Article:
In the 21st century, the movement continued to revitalize itself through social media and involvement with other Humanist organizations, with mixed success. As of 2014, there were fewer than 10,000 official members of the Ethical movement.
In 1885 the ten-year-old American Ethical Culture movement helped to stimulate similar social activity in Great Britain, when American sociologist John Graham Brooks distributed pamphlets by Chicago ethical society leader William Salter to a group of British philosophers, including Bernard Bosanquet, John Henry Muirhead, and John Stuart MacKenzie.
One of Felix Adler's colleagues, Stanton Coit, visited them in London to discuss the "aims and principles" of their American counterparts. In 1886 the first British ethical society was founded. Coit took over the leadership of South Place for a few years. Ethical societies flourished in Britain. By 1896 the four London societies formed the Union of Ethical Societies, and between 1905 and 1910 there were over fifty societies in Great Britain, seventeen of which were affiliated with the Union. Part of this rapid growth was due to Coit, who left his role as leader of South Place in 1892 after being denied the power and authority he was vying for.
Because he was firmly entrenched in British ethicism, Coit remained in London and formed the West London Ethical Society, which was almost completely under his control. Coit worked quickly to shape the West London society not only around Ethical Culture but also the trappings of religious practice, renaming the society in 1914 to the Ethical Church. He transformed his meetings into services, and their space into something akin to a church. In a series of books Coit also began to argue for the transformation of the Anglican Church into an Ethical Church, while holding up the virtue of ethical ritual. He felt that the Anglican Church was in the unique position to harness the natural moral impulse that stemmed from society itself, as long as the Church replaced theology with science, abandoned supernatural beliefs, expanded its bible to include a cross-cultural selection of ethical literature and reinterpreted its creeds and liturgy in light of modern ethics and psychology. His attempt to reform the Anglican church failed, and ten years after his death in 1944, the Ethical Church building was sold to the Roman Catholic Church.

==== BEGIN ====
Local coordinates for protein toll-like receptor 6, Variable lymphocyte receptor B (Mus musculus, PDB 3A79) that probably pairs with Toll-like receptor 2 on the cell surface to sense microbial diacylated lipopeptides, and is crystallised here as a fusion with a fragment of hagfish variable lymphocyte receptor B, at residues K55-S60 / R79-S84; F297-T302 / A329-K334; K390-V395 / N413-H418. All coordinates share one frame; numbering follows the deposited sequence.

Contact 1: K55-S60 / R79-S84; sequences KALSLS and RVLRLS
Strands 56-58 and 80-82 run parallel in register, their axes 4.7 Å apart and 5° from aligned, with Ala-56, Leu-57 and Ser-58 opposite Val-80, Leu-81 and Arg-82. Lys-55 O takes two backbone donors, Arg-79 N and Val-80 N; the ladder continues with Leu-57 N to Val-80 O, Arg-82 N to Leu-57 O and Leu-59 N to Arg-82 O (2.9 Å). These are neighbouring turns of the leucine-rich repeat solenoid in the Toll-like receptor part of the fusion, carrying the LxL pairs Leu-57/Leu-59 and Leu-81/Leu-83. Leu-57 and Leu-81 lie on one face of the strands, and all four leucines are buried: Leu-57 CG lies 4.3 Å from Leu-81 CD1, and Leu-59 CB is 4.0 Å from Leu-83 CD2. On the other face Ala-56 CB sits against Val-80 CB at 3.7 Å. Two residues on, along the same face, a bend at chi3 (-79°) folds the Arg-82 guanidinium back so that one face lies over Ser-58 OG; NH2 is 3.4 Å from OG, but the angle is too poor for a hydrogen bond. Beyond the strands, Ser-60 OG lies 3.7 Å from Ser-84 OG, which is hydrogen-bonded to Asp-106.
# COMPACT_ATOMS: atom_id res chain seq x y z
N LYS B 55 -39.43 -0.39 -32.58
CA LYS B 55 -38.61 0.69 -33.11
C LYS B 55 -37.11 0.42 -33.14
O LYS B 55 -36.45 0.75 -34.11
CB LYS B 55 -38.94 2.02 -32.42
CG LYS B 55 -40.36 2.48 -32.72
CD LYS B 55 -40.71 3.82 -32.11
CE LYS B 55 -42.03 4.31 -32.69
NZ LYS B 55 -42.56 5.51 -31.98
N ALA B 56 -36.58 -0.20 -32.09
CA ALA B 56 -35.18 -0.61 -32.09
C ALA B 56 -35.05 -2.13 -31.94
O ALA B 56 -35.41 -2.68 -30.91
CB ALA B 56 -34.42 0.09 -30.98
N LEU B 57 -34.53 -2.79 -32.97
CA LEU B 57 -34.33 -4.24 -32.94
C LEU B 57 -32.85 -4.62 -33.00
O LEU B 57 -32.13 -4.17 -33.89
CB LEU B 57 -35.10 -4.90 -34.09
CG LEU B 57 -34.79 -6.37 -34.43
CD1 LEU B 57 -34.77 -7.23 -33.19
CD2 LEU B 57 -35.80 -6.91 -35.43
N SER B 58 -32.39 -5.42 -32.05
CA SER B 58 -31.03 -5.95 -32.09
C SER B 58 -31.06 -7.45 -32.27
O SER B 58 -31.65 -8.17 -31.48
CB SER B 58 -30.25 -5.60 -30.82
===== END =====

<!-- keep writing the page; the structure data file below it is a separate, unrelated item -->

During Stanton Coit's lifetime, the Ethical Church never officially affiliated with the Union of Ethical Societies, nor did South Place. In 1920 the Union of Ethical Societies changed its name to the Ethical Union. Harold Blackham, who had taken over leadership of the London Ethical Church, then promoted its merger with the Rationalist Press Association and the South Place Ethical Society, and, in 1957, a Humanist Council was set up to explore amalgamation. Although issues over charitable status prevented a full amalgamation, the Ethical Union under Blackham changed its name in 1967 to become the British Humanist Association. The BHA is thus the legal successor body to the Union of Ethical Societies. In 2017, the BHA again changed its name, becoming Humanists UK.
Between 1886 and 1927 seventy-four ethical societies were started in Great Britain, although this rapid growth did not last long. The numbers declined steadily throughout the 1920s and early 30s, until there were only ten societies left in 1934. By 1954 there were only four. The situation became such that in 1971, sociologist Colin Campbell even suggested that one could say, "that when the South Place Ethical Society discussed changing its name to the South Place Humanist society in 1969, the English ethical movement ceased to exist."
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While Ethical Culturists generally share common beliefs about what constitutes ethical behavior and the good, individuals are encouraged to develop their own personal understanding of these ideas. This does not mean that Ethical Culturists condone moral relativism, which would relegate ethics to mere preferences or social conventions. Ethical principles are viewed as being related to deep truths about the way the world works, and hence not arbitrary. However, it is recognized that complexities render the understanding of ethical nuances subject to continued dialogue, exploration, and learning.